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Thread: Need advice on shooting Herons

  1. #1
    Brownbear's Avatar
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    Need advice on shooting Herons

    In Vancouver we are very lucky as we have a large group of herons nesting in Stanley Park. Today I went to photograph these herons but it was very challenging because the herons are way high up in the trees (~ 10 -20 meters up) and focusing is also difficult between the branches.

    My settings for the most part were Manual, iso 320-800, SS 1000-1400 and Aperture 5.6-7, exposure comp on average +.7

    I did not do much editing because I hope to get better shots next time around... I loaded in Lightroom to eliminate all the purple and green fringing (on all of the tree branches and the birds) and sharpened in Photoshop Elements. The fringing was really bad but I don't think I can do anything about this.


    Here are a few of the photos... I think the light-room de-fringe tool drained the colour out of the photos.. I hope you enjoy viewing despite the imperfections because the sight of these nesting birds is pretty special


    Need advice on shooting Herons



    Need advice on shooting Herons


    Need advice on shooting Herons




    Need advice on shooting Herons


    Need advice on shooting Herons


    Need advice on shooting Herons


    Need advice on shooting Herons

    Need advice on shooting Herons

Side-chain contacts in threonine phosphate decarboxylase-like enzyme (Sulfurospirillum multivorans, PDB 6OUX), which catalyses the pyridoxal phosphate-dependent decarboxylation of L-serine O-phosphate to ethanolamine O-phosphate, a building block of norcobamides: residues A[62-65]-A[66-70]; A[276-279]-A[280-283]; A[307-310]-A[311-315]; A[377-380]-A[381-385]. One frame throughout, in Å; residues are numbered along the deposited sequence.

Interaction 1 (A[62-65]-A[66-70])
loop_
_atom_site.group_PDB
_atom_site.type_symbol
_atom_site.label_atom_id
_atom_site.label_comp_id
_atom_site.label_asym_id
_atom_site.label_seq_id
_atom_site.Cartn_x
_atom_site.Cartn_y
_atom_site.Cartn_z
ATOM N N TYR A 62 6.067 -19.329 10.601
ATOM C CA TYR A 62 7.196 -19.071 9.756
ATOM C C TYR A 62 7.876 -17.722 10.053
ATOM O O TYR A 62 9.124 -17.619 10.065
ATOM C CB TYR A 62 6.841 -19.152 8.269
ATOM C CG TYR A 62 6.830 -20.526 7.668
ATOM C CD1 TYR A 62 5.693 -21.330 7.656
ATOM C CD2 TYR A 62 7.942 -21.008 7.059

Just for fun

    Need advice on shooting Herons

    I would like to improve my focus (using a tripod is impossible here) and the lighting. Unfortunately I can't climb the tree to get closer to the birds. The photos with the blue sky were only because one of the herons moved to a tree with better lighting. Any recommendations for settings for me to try next time?

    Thank you in advance.

  2. #2

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    Re: Need advice on shooting Herons

    Christinia, you really need to get almost eye level with them , to get good shots. To do it safely, you need a hunters tree stand and appropriate safety gear ,in case you slip. I've taken quite a few shots of herons in conditions like this, and it is the only way i've gotten good results. There is just too much clutter , shooting from the ground. If there are any trees near by (i don't recommend climbing the tree the nests are in), that you can climb, that is the answer. Then shoot either in the early morning or evening , which ever gives the best light. (A crossing light works well, as well as backlighting in the early morning.)

    Another option, is to find a different roost, that gives you a higher position, or one that you can climb a tree.



    A few examples of what climbing a tree can do for you...................................




    Need advice on shooting Herons


    Need advice on shooting Herons


    Need advice on shooting Herons



    Need advice on shooting Herons


    Need advice on shooting Herons


    Need advice on shooting Herons



    Need advice on shooting Herons


    Another option , is to hit up the feeding areas and try and get some shots there.

    If you climb, make shure you have the appropriate safety gear. It's not worth hurting yourself, for a photo.


    As far as camera settings, i try and keep my shutter speeds up to 1/1000 or higher. I usually shoot in manual mode. Focus drive in AI servo. Shoot with an image stabilized lens, freehand. I turn the focus search to off in the camera menu. (this keeps the lens from hunting, when you loose focus of a moving target.) Always check your histograms and shutter speeds, and make adjustments as needed. Be safe, and have fun. Shooting a heron roost from a treestand is alot of fun, and a great experience. Give it a try, you will be glad you did.

  3. #3

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    Re: Need advice on shooting Herons

    I was glad to see your answer Steve, I remembered these fantastic shots from last year.

  4. #4
    Shadowman's Avatar